Wednesday, January 6, 2016


The ability to identify and armor one's self against "bullshit" is one of the fundamental markers of growing up.  For the purpose of this essay, we will accept the Pennycook-Cheyne-Barr-Koeler-Fugelsang definition for pseudo-profound bullshit as "...seemingly profound assertions that are presented as true and meaningful but are actually vacuous"

Slinging bullshit seems to be on the upswing.  It is easier to fabricate bullshit than to actually go through the tedious work of creating something that is value-added.  The weak economy may be contributing to the trend.  Scamming is an industry with low fixed costs.


A "nutrition company" is saturating the air waves with ads for a weight loss supplement.  The line they use to nail down the sale is something like this, "It is a scientifically proven fact that loosing the first ten pounds greatly increases your chances of achieving your weight loss goals!!!!"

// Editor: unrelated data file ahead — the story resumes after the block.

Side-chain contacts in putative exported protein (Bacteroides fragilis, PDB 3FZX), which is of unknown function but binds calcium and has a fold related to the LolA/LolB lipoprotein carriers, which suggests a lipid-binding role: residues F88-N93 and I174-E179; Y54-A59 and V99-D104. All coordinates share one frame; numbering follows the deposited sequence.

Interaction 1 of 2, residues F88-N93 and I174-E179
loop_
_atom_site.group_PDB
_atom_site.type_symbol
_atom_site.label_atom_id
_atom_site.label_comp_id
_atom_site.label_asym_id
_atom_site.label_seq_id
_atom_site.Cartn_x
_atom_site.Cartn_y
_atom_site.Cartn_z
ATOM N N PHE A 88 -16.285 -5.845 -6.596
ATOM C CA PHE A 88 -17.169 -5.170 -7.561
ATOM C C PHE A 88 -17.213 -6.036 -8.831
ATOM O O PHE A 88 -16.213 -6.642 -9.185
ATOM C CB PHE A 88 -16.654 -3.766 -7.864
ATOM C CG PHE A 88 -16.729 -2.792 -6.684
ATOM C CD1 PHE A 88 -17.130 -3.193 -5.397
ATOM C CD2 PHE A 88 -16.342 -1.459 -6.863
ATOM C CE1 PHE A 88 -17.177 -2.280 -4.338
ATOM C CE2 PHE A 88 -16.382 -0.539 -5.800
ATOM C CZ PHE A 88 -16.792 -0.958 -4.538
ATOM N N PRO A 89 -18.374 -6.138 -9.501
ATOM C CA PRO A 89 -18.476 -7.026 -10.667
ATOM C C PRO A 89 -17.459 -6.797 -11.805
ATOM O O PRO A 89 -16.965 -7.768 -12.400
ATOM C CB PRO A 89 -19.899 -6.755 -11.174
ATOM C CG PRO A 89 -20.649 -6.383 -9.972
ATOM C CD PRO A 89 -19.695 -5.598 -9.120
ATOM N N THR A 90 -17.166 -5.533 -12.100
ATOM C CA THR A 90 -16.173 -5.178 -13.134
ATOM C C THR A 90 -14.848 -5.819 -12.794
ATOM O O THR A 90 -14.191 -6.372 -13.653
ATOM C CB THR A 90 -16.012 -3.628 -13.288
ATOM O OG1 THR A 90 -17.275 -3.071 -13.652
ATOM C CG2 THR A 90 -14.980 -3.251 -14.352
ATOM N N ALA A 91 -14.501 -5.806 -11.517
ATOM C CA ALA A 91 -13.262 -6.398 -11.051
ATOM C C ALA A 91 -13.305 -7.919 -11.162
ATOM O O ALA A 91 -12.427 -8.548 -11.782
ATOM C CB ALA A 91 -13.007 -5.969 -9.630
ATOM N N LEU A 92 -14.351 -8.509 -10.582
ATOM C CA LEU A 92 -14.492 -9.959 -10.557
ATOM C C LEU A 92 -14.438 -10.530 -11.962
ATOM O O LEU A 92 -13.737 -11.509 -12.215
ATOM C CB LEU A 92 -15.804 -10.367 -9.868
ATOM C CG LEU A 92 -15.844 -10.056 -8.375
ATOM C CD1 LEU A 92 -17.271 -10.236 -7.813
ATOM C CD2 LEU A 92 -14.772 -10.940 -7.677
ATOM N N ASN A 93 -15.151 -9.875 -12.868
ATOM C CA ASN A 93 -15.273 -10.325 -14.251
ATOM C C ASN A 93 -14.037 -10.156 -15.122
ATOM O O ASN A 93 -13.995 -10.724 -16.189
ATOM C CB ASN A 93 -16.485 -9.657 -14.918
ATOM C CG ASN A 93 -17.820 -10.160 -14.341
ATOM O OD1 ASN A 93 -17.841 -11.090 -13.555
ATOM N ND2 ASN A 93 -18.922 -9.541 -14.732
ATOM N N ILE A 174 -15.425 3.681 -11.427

Wow!  That is compelling.  But let's look at it critically.  How do you lose 20 pounds without first losing 10 pounds.  If you are not able to lose 10 pounds then it is a near mathematical impossibility that you will lose any amount over 10 pounds.

The exception?  I suppose you could amputate your leg.  You would lose 10 and 20 pounds simultaneously.


One of the young adults I know got scammed by a debt consolidation firm (which no longer exists).  The young person filled out a bunch of forms which allowed the "firm" to redirect all mail from debt holders to their PO box.  They accepted monthly electronic transfers from the young adult and assiduously failed to transfer any of those funds to any debt holders.  The "bullshit" line, "Obama gave us the power to reduce your monthly payments for student and consumer debt."  Well, he has been writing many Executive Orders.

The young adult, who was just hanging on financially by her fingernails is about to get blown off the cliff.  Her credit rating is trash.  Her minimum credit card payments are through the roof.  She has to get out of arrears on her debt payments. She is not alone.

Hey folks, keep your head in the game.

1 comment:

  1. An example of the BS provided by an advertiser. I generally scrub ads but will leave this one because of the delicious irony.


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